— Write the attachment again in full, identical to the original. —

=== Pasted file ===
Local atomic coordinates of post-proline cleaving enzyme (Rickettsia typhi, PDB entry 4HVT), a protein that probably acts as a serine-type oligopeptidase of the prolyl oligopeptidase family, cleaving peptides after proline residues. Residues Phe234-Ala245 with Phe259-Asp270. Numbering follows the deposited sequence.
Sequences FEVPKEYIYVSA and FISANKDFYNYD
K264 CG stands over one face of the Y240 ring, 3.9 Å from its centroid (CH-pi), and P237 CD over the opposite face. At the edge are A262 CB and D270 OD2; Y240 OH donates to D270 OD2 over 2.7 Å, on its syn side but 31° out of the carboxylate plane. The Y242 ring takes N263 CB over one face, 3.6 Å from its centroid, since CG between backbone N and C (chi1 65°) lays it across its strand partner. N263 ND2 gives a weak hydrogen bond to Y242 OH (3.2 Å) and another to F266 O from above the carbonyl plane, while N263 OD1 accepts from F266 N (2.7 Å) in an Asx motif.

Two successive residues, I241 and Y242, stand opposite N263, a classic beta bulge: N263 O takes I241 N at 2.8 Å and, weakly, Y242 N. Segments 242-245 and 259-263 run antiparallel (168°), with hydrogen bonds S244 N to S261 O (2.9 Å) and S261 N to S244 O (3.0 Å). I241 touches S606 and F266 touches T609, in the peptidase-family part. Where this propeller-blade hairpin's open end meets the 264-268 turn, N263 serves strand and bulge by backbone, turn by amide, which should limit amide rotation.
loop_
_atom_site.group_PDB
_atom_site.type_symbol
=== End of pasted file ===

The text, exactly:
Local atomic coordinates of post-proline cleaving enzyme (Rickettsia typhi, PDB entry 4HVT), a protein that probably acts as a serine-type oligopeptidase of the prolyl oligopeptidase family, cleaving peptides after proline residues. Residues Phe234-Ala245 with Phe259-Asp270. Numbering follows the deposited sequence.
Sequences FEVPKEYIYVSA and FISANKDFYNYD
K264 CG stands over one face of the Y240 ring, 3.9 Å from its centroid (CH-pi), and P237 CD over the opposite face. At the edge are A262 CB and D270 OD2; Y240 OH donates to D270 OD2 over 2.7 Å, on its syn side but 31° out of the carboxylate plane. The Y242 ring takes N263 CB over one face, 3.6 Å from its centroid, since CG between backbone N and C (chi1 65°) lays it across its strand partner. N263 ND2 gives a weak hydrogen bond to Y242 OH (3.2 Å) and another to F266 O from above the carbonyl plane, while N263 OD1 accepts from F266 N (2.7 Å) in an Asx motif.

Two successive residues, I241 and Y242, stand opposite N263, a classic beta bulge: N263 O takes I241 N at 2.8 Å and, weakly, Y242 N. Segments 242-245 and 259-263 run antiparallel (168°), with hydrogen bonds S244 N to S261 O (2.9 Å) and S261 N to S244 O (3.0 Å). I241 touches S606 and F266 touches T609, in the peptidase-family part. Where this propeller-blade hairpin's open end meets the 264-268 turn, N263 serves strand and bulge by backbone, turn by amide, which should limit amide rotation.
loop_
_atom_site.group_PDB
_atom_site.type_symbol